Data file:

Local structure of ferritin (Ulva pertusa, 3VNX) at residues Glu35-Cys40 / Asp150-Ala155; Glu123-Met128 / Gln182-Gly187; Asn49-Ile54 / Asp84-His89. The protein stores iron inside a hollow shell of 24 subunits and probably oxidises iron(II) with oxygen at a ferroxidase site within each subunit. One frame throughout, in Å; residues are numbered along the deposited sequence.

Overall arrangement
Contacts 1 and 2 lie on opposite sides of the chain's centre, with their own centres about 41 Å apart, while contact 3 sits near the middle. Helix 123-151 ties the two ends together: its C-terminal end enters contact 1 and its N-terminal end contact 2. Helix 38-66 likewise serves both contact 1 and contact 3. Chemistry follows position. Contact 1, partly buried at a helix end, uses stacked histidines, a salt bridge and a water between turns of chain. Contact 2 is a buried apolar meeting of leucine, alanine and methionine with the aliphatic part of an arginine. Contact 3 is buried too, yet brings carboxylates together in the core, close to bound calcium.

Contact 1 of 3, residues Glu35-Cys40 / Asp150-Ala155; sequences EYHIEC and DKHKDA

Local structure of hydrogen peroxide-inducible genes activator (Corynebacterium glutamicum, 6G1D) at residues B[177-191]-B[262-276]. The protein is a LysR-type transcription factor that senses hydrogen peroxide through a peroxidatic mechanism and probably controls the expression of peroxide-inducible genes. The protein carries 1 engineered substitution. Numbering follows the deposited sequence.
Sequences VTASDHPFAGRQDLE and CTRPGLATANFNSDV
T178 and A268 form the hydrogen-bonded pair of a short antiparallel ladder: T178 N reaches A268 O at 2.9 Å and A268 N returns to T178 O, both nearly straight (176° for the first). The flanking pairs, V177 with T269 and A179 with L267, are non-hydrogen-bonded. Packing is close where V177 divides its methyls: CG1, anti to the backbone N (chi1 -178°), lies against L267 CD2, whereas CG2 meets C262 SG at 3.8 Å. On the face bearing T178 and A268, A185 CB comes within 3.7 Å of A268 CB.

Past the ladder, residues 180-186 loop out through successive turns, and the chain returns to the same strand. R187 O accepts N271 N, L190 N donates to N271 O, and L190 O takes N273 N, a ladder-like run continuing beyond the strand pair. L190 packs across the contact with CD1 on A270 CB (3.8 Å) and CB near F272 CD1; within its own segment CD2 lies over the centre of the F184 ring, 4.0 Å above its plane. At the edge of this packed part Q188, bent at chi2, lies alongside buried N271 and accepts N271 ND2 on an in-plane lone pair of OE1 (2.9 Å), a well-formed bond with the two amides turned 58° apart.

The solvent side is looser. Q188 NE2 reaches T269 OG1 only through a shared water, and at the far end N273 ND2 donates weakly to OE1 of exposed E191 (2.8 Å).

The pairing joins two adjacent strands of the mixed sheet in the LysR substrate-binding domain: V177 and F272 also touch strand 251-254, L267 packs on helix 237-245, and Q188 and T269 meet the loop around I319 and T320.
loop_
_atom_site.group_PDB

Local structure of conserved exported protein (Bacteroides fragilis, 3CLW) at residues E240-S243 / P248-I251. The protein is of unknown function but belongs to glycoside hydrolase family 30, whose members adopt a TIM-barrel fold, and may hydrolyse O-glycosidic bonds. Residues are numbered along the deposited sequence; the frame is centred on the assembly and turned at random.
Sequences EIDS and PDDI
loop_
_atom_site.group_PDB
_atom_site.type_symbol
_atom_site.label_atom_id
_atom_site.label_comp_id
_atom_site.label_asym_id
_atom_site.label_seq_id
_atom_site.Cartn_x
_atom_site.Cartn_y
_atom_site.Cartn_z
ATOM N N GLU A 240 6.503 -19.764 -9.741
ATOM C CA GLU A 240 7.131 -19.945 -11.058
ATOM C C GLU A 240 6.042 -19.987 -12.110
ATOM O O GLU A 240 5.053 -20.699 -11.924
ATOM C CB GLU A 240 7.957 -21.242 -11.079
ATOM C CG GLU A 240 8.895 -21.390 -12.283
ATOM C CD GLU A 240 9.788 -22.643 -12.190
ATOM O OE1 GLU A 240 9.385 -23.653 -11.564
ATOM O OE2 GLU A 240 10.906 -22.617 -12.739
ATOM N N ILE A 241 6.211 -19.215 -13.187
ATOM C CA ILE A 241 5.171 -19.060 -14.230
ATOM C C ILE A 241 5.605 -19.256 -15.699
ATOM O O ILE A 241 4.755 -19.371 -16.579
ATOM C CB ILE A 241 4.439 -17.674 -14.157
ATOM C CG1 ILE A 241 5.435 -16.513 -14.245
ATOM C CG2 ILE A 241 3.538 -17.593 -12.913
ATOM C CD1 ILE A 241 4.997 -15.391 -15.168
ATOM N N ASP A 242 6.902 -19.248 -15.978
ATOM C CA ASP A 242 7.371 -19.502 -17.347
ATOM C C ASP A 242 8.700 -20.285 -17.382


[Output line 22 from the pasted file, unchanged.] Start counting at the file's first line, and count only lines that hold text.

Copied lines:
_atom_site.Cartn_x